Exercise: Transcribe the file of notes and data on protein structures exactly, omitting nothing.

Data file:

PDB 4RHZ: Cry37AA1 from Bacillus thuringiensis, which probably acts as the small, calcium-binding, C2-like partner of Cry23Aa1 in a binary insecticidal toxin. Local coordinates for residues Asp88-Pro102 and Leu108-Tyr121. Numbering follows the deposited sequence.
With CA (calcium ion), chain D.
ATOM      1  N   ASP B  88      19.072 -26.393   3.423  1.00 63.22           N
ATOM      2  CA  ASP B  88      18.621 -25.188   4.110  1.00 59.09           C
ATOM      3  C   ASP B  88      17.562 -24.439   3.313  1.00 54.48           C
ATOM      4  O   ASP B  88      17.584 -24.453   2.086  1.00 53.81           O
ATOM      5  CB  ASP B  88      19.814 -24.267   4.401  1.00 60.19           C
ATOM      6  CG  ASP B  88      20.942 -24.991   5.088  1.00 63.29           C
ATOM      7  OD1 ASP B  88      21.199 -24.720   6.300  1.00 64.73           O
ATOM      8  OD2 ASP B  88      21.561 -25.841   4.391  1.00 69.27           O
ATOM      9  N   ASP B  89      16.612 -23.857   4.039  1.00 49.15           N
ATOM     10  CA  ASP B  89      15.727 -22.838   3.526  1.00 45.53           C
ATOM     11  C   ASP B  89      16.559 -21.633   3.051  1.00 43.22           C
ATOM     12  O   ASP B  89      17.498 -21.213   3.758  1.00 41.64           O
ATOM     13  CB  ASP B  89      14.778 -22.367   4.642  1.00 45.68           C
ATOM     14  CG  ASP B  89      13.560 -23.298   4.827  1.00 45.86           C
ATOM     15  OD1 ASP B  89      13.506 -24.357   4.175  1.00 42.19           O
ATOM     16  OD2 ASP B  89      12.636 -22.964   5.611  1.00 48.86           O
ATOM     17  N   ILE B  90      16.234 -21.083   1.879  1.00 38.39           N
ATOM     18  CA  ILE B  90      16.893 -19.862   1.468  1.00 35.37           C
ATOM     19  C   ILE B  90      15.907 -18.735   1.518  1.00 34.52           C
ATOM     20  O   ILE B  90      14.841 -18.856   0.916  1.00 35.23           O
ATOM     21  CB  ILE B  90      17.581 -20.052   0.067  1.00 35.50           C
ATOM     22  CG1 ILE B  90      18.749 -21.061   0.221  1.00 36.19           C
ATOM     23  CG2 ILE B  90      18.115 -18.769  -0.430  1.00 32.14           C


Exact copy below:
PDB 4RHZ: Cry37AA1 from Bacillus thuringiensis, which probably acts as the small, calcium-binding, C2-like partner of Cry23Aa1 in a binary insecticidal toxin. Local coordinates for residues Asp88-Pro102 and Leu108-Tyr121. Numbering follows the deposited sequence.
With CA (calcium ion), chain D.
ATOM      1  N   ASP B  88      19.072 -26.393   3.423  1.00 63.22           N
ATOM      2  CA  ASP B  88      18.621 -25.188   4.110  1.00 59.09           C
ATOM      3  C   ASP B  88      17.562 -24.439   3.313  1.00 54.48           C
ATOM      4  O   ASP B  88      17.584 -24.453   2.086  1.00 53.81           O
ATOM      5  CB  ASP B  88      19.814 -24.267   4.401  1.00 60.19           C
ATOM      6  CG  ASP B  88      20.942 -24.991   5.088  1.00 63.29           C
ATOM      7  OD1 ASP B  88      21.199 -24.720   6.300  1.00 64.73           O
ATOM      8  OD2 ASP B  88      21.561 -25.841   4.391  1.00 69.27           O
ATOM      9  N   ASP B  89      16.612 -23.857   4.039  1.00 49.15           N
ATOM     10  CA  ASP B  89      15.727 -22.838   3.526  1.00 45.53           C
ATOM     11  C   ASP B  89      16.559 -21.633   3.051  1.00 43.22           C
ATOM     12  O   ASP B  89      17.498 -21.213   3.758  1.00 41.64           O
ATOM     13  CB  ASP B  89      14.778 -22.367   4.642  1.00 45.68           C
ATOM     14  CG  ASP B  89      13.560 -23.298   4.827  1.00 45.86           C
ATOM     15  OD1 ASP B  89      13.506 -24.357   4.175  1.00 42.19           O
ATOM     16  OD2 ASP B  89      12.636 -22.964   5.611  1.00 48.86           O
ATOM     17  N   ILE B  90      16.234 -21.083   1.879  1.00 38.39           N
ATOM     18  CA  ILE B  90      16.893 -19.862   1.468  1.00 35.37           C
ATOM     19  C   ILE B  90      15.907 -18.735   1.518  1.00 34.52           C
ATOM     20  O   ILE B  90      14.841 -18.856   0.916  1.00 35.23           O
ATOM     21  CB  ILE B  90      17.581 -20.052   0.067  1.00 35.50           C
ATOM     22  CG1 ILE B  90      18.749 -21.061   0.221  1.00 36.19           C
ATOM     23  CG2 ILE B  90      18.115 -18.769  -0.430  1.00 32.14           C